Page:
"Anatomy of a Homer",
Paul Robinson, San Mateo HS

Favorite lab for many teachers and students is a horizontally launched ball hitting a target on the floor. A projectile at an angle is simply two projectiles launched horizontally hooked together (or mirror images of same). Friction has the effect of reducing speed by 1 mph for every 6 feet of travel. This allows students to calculate the real carry vs. theoretical given no air resistance.

"X-Ray and Radio Emmision from ESO 295-IGO22"
Edward R. Waluska

Studies of two galaxies that are merging. They are visible in the southern hemisphere. Radio studies were done and subsequent visible studies revealed further details. This was done as part of obtaining a masters degree in astronomy via the Internet.

Show & Tell

Paul Robinson - San Mateo HS - Why pigs can fly. Using a flying toy to do centripetal force calculation.

Dave Wall - San Francisco City College - Newton's Cradle demonstrations

Paul Peter Urone - CSU Sacramento - Demonstrations with large lenses.

Myron Mann - Demo with soap solution and a plastic 2-l bottle. Soap films for diffraction and interference demos.

Bob Sprague - Foothill College, Ret. - Stability issues for hanging a picture frame.

Harry Manos - Ret. - Forced resonance of a music box mechanism.

Myron Moysenfloy (aka Nick Brown) - Ret - Demos using balloon toys.

Boyd Mathias - Diffraction Pattern around hair, thread, etc. using slide projector and laser.

Lou Eptstein - San Francisco City College - Forces on the top of a convertible. Proposed a science fair project to study.

Bernard Cleyet - Naval Postgraduate School -

Invited Talk 2

"So what WOULD happen if a Magnet were Dropped Down a Superconducting Pipe?"
Ron Brown, Cal Poly, SLO

The talk resulted from a conversation that occurred in 1987 with a distinguished group of theoretical physicists. The explanation depends on the answers to several questions. Why does a magnet fall slowly through a normal conducting tube? What is different with a superconductor compared to a regular conductor? How does Ohm's Law get changed for superconductors? Faraday's Law? The London equation is also needed. And the Meissner Effect must be considered. The whole issue revolves around whether Faraday or Meissner is the dominant effect. Contact Ron for the answer!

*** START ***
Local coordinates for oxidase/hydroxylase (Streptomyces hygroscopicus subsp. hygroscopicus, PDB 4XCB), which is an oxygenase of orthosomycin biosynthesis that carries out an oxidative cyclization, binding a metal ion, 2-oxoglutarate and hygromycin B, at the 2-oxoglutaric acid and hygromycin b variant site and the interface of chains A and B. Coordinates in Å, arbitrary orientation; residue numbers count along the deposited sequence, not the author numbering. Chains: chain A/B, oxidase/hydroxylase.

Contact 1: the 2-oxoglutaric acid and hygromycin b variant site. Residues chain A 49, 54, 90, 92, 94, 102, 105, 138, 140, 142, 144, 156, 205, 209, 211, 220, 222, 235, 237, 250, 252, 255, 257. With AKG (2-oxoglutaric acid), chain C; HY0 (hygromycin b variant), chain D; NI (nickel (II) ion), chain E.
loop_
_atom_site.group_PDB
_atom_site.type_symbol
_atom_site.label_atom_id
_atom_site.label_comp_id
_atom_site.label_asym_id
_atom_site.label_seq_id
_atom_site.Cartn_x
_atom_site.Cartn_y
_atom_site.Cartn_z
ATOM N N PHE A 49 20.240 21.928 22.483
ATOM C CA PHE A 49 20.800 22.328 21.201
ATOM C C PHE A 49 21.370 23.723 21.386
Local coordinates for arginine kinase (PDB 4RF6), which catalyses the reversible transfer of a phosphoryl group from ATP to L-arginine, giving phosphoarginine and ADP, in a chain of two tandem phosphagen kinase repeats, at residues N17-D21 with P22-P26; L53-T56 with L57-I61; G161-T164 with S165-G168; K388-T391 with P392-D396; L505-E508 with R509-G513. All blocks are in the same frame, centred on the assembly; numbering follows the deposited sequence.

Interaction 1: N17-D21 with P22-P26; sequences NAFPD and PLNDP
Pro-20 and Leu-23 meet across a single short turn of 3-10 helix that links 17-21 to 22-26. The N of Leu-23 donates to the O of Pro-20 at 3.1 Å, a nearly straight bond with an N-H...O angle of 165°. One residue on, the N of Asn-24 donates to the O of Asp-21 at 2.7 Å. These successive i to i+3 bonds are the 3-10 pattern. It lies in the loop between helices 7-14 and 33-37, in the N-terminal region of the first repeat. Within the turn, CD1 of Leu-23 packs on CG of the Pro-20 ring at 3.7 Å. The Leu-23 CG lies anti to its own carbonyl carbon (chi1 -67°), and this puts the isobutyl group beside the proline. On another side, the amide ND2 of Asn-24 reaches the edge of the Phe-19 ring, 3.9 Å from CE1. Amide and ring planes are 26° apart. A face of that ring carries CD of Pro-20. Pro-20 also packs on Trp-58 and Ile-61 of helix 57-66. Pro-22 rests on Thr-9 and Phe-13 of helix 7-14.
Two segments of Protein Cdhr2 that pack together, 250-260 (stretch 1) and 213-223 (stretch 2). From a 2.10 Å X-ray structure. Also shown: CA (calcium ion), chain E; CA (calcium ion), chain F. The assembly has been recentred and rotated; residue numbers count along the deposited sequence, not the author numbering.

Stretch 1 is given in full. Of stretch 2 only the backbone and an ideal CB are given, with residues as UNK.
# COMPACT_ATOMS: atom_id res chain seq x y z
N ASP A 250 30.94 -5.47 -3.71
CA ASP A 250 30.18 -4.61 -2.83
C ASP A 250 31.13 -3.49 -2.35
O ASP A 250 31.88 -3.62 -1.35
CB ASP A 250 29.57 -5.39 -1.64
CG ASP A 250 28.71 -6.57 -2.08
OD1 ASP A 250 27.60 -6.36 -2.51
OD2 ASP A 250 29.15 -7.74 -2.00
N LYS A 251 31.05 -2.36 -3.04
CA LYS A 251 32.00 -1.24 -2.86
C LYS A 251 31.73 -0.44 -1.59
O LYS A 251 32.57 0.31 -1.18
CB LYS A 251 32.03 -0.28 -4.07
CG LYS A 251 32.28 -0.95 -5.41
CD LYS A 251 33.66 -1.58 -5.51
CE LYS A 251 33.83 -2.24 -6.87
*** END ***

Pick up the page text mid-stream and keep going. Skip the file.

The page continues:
Contributed Papers

"How an Airplane Turns",
Paul Robinson, San Mateo HS

Review of the basic concepts for turning an airplane. Banking is necessary in order to generate a centripetal force. Also noted the increase in engine speed as the plane turns and explained it. MPG Movie!

"Using Interactive Physics to Explore the Physics of Gases",
John Mallinckrodt, Cal Poly, Pomona

Several examples of gas molecules in a container were shown. Web site at http://www.csupomona.edu/~ajm/ip.html

"A Robotic 2.5-M Telescope at Mount Laguna for CSU"
Paul Etzel, San Diego State University

http://mintaka.sdsu.edu is the website for the San Diego State Astronomy Department. The talk was a general description of the Mount Laguna facility. New wireless Internet connection allows realtime connection and control of the telescope. Plans are in place for building a 100" (2.5 m) telescope that will be available for astronomers from thoughout the CSU system.

"The Science Niche of the 2.5-M Telescope at Mount Laguna",
Joseph Dolan, San Diego State University

Key research that can be done with the 2.5-m telescope will be stellar astrophysics: gravitaional lenses, pulsars, x-ray binaries, global network, robotic programs, ground testing of prototypes of satellite instruments.

"EM Wave Simulation"
Carl Rosenkilde, Bellarmine College Prep

A very interactive, participatory demonstration of electromagnetic waves as variations in magnetic field and electric field. Materials were dowel, styrofoam ball, drip irigation tubing, clear plastic tubing.

Submitted by: Clarence Bakken, webmaster, NCNAAPT 

Page of Photos from the Meeting

Updated 5/06/02